Rabbits: Their Nature and Character

Rabbits are small mammalian creatures that belong to the Lagomorpha order in the family Leopridae. This is an order that contains hares as well as various species of rabbit found across the world.

Before we dive into the nature and character of rabbits, it is helpful to understand that not all rabbits are the same. In fact there are all kinds of species of rabbit that are differences in colourings, appearances and markings.

What are rabbits?

The family Lagomorpha which is where rabbits are placed in the animal kingdom, contains over 60 species. The Latin word leporidae has the meaning ‘those that resemble lepus’. Lepus is Latin for ‘hare’. Together with Pikas they make up the mammalian order Lagomorpha.

The place of rabbits in the animal kingdom

Kingdom: Animalia

Phylum: Chordata

Subphylum: Vertebrata

Class: Mammalia

Order: Lagomorpha

Family: Leporidae

In the family Leporidae there are eight general and within these genera are over 60 species rabbits.

List of Rabbit Genera


These Amami or Ryuku rabbits (Pentalagus furnessi) and they are found predominantly on the Amami and Tokuno Islands of the Nansei archipelago, which are a group of islands off the southwestern coast of Japan. These islands were separated from the mainland some 1.5 million years ago.


Bunolagus monticularis are found in South Africa in the central and southern regions of the Karoo Desert of South Africa’s Cape Province


Annamite striped rabbits (Nesolagus timminsi) are found exclusively along the border of Vietnam and Laos amongst the central and northern parts of the Annamite Mountains.


Also known as the report go or the zacatuche, the volcano rabbit (Romerolagus diazi) is a small rabbit that is found in the mountains of Mexico and is the second smallest rabbit in the world.


The pygmy rabbit is the world’s smallest rabbit and is a North American rabbit.


Cottontail rabbits are widely distributed across North America, Central America, and northern and central South America. There are 17 species of them amongst 3 sub-genus.


The European rabbit or common rabbit (Oryctolagus cuniculus) is found in Europe and northwest Africa (Morocco and Algeria).


This genus consists of the monotypic Bunyoro rabbit or Central African rabbit (Poelagus marjorita) found in central Africa. It enjoys a habitat of damp savannah with rocky outcrops.


Red rock hares are three species found in Southern African countries of Malawi, Zimbabwe, South Africa and Namibia.


This is the hispid hare (Caprolagus hispidus), also called Assam rabbit, which is found in South Asia along the southern foothills of the Himalayas.


Hares and jackrabbits are classified in this genus and are native to Africa, Eurasia, North America, and the Japanese archipelago.

Where does the Domestic Rabbit come from?

The domestic rabbit comes from the genus Oryctolagus or the European Rabbit, and is the type of rabbit that is kept as a pet. Any other types of rabbit mentioned above, cannot be kept as pets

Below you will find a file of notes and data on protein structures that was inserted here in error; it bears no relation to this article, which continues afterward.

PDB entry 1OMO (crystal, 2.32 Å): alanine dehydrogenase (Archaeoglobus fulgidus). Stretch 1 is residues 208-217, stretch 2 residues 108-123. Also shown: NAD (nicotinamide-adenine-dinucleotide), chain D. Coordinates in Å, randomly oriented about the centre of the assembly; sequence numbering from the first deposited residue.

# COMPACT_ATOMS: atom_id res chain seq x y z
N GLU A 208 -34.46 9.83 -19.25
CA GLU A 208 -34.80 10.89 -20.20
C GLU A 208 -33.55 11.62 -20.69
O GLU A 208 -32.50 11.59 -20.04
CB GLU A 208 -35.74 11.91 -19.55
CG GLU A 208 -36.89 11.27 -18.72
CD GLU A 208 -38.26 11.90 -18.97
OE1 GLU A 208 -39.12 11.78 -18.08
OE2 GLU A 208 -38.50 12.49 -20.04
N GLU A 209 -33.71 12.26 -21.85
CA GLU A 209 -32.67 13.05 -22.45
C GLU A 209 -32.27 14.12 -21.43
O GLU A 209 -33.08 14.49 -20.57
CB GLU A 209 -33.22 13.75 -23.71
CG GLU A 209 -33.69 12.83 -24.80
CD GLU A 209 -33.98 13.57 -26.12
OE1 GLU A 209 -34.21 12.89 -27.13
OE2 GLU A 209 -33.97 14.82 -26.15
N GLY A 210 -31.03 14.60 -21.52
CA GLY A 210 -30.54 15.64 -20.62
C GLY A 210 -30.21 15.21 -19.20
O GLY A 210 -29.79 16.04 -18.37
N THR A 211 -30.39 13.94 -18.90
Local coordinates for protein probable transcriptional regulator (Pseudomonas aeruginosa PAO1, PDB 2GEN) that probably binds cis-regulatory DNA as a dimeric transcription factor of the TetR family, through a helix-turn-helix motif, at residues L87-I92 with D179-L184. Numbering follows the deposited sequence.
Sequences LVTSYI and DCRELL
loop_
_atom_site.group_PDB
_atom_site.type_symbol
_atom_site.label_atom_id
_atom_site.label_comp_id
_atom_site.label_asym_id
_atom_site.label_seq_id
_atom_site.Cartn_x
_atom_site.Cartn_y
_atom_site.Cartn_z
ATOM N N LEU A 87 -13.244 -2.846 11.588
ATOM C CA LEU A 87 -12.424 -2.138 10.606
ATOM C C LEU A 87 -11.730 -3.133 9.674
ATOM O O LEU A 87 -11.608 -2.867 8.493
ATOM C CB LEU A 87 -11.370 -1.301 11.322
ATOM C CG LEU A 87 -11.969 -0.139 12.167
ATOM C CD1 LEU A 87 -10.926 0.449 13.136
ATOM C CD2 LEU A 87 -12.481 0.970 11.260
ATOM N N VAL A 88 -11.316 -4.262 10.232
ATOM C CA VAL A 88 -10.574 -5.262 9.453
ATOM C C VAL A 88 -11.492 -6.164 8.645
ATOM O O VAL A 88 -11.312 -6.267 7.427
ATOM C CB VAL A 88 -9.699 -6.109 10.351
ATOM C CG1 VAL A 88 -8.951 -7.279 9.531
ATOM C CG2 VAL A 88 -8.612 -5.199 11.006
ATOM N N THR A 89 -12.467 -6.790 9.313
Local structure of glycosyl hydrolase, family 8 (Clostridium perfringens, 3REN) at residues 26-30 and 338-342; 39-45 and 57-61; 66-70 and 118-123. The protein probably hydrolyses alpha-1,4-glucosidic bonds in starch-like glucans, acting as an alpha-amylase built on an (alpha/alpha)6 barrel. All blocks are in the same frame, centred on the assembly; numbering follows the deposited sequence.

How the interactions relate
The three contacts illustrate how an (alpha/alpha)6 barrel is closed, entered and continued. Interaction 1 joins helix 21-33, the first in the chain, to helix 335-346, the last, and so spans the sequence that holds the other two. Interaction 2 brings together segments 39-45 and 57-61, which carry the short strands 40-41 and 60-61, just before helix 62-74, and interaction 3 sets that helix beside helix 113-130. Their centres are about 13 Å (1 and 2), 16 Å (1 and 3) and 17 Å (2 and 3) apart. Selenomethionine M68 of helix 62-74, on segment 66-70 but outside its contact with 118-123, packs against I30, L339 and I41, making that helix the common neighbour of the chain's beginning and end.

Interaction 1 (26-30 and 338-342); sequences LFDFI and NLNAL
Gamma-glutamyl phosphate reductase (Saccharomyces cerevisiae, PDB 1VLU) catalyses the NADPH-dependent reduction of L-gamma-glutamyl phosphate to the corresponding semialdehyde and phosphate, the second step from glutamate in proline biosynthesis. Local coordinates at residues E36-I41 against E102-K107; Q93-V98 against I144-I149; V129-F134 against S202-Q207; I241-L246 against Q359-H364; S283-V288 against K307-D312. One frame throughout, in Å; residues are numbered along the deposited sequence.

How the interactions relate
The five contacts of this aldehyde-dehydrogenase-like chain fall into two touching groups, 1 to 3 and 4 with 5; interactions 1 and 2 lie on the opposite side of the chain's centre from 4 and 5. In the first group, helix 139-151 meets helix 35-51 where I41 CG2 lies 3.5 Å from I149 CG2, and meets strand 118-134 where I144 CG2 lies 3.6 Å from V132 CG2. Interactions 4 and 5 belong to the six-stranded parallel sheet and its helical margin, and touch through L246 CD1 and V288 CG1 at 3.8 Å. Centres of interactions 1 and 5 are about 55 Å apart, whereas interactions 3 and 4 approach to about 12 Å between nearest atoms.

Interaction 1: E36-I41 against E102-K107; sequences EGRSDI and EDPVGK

Domestic rabbits did not always live in hutches and cages and so it is helpful to know more about their heritage and where they come from. One of the ways we can do this is to understand more about wild rabbits and how they tend to live. By wild rabbits we mean and species that is not kept by owners.

Most rabbits are similar in nature but are separated by slight distinctions which is why they are separated into different genera.

Where do wild rabbits live?

Non domesticated rabbits, apart from cottontail rabbits tend to live in burrows or warrens underground. They do his to stay warm and away from predators who seek to attack them. As prey animals, this is essential for their survival in the wild and they will rely on each other to guard against any potential predators. Cottontail rabbits live above ground and are not as social other types of rabbit tending to live on their own.

These warrens can measure up to three metres deep and cover a wide expanse of area with many different entrances, nesting areas, living quarters, and tunnel complexes.

They can be anywhere where they can dig including farmland, grassland, moorland, salt marshes, forests, meadows, woods, embankments, cliffs and dunes. They can also inhabit the abandoned homes of other subterranean animals such as voles and rats and enlarge them.

Rabbits are natural diggers so always need a place to dig.

Domesticated rabbits are kept in hutches, cages and runs. They can also be kept inside the home.

How long do rabbits live for?

Where as the domestic rabbit can live between 15-20 years, the wild rabbit only tends to live up to a year.

How do rabbits organise themselves socially?

In social colonies, there will be a dominant doe who will compete and fight other does for the best nesting site. It is usually the most dominant rabbits that have the most success at breeding.

The dominant Bucks in the colony will mark their territory by depositing faeces and scratching out shallow scrapes or even rubbing their chin against he ground so as to mark their scent on an area.